It’s getting more and more difficult to review gaming laptops. There is only so much to say about insanely priced slabs of plastic and electronics. Which is why this review will directly pit two similar products against each other in a deathmatch. And it won’t just be any two random laptops, either: the MSI GT83VR and the Asus ROG GX800 are gargantuans in the industry in every sense of the word; packing the state-of-the-art hardware into colossal packages that just barely skirt the definition of a laptop, which is why they are perfect for this sort of showdown.
As far as looks go, there is little to choose from the two. Both draw on the same design language, which speaks more about the direction of the industry than the products themselves. The GT83VR has MSI’s trademark black body with red accents, and follows the same layout as the GT80 2QE Titan SLI from 2015. To be honest, it’s practically the same machine as its predecessor – hardware upgrades notwithstanding.
The ROG GX800 has a similar problem in looking like the splitting image of the GX700; right down to the suitcase for transportation (yes, it comes with a limited-edition rolling luggage). However, it does manage to sneak in a few small design changes. These come from the power source, which now requires separate power supplies for the laptop and the thermal dock. The GX800 can operate on only one power supply, and I’m assuming the extra power is there for redundancy.
Interestingly, the connectors for the new thermal dock are different in this new machine; leaving people unable to swap between the older GX700 dock and the new one.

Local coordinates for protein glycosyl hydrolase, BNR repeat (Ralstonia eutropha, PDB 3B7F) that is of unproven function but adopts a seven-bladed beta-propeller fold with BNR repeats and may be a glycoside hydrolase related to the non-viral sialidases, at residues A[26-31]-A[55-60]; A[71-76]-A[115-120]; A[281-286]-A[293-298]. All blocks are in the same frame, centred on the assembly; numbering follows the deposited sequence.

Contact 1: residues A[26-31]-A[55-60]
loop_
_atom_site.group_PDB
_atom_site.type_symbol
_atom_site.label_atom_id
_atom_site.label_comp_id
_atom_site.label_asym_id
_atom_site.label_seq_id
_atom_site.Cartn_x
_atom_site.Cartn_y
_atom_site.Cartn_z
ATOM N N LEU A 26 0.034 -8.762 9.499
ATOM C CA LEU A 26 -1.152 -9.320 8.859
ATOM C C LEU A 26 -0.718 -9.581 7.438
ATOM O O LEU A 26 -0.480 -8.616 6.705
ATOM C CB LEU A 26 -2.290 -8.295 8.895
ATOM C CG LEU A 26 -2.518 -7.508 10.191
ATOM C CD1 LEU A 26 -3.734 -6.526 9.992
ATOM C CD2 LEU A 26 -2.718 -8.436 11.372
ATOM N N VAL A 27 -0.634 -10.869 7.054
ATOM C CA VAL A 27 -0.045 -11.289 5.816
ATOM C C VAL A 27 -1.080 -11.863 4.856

The MSI GT83VR, on the other hand, requires an awkward collection of cables and power supplies to keep everything powered. There are two power bricks with cables that merge into a single connector for the laptop. This results in an inelegant mess of giant power bricks joined by a single flimsy cable. It isn’t so much a problem when the setup lies unmoving on a desktop, but it is awful for transport.
Despite this drawback, the MSI GT83VR is the smaller of the two laptops. It feels a lot heavier than the purported 5.5kg, but that is likely due to the lack of balance and ergonomics that go into carrying one of these things. On the other hand, the complete package of the ROG GX800 weighs in at 10.4kg – this includes the titanic thermal dock.
Neither of these laptops will fit on a lap, and take up enough space on a table to make one consider just buying a regular PC instead. Therein lies the biggest problem with these designs. They are just not really portable anymore. We’ve argued on our podcast that massive gaming laptops like these are build to demonstrate the technical capabilities of the manufacturers, but that doesn’t quite excuse the impracticality of these machines.
For instance, the GT83VR has a trackpad that also doubles as a numpad. This feature was originally included in the GT80; and was done to save space for the mechanical keyboard – yes, this laptop packs its own mechanical keyboard so you don’t have to. MSI is possibly making the assumption that most gamers will have their own mouse and ignore the tiny trackpad; which honestly isn’t a bad assumption to make. On the other hand, the trackpad is uncomfortably narrow for those times when you end up having to use it.
These benchmarks show quite a gap between the two machines, especially when running The Witcher 3. I was at first puzzled at the difference between the two; considering that they share almost identical hardware profiles.
My colleague then pointed out that the GX800 could have been running on a handicap. Asus only supplied us with a single power brick in the review unit; which is likely to have meant that the GPUs were not able to draw all the power that they need. In other words, while the GX800 can run on on a single power brick, it really needs both for maximum performance.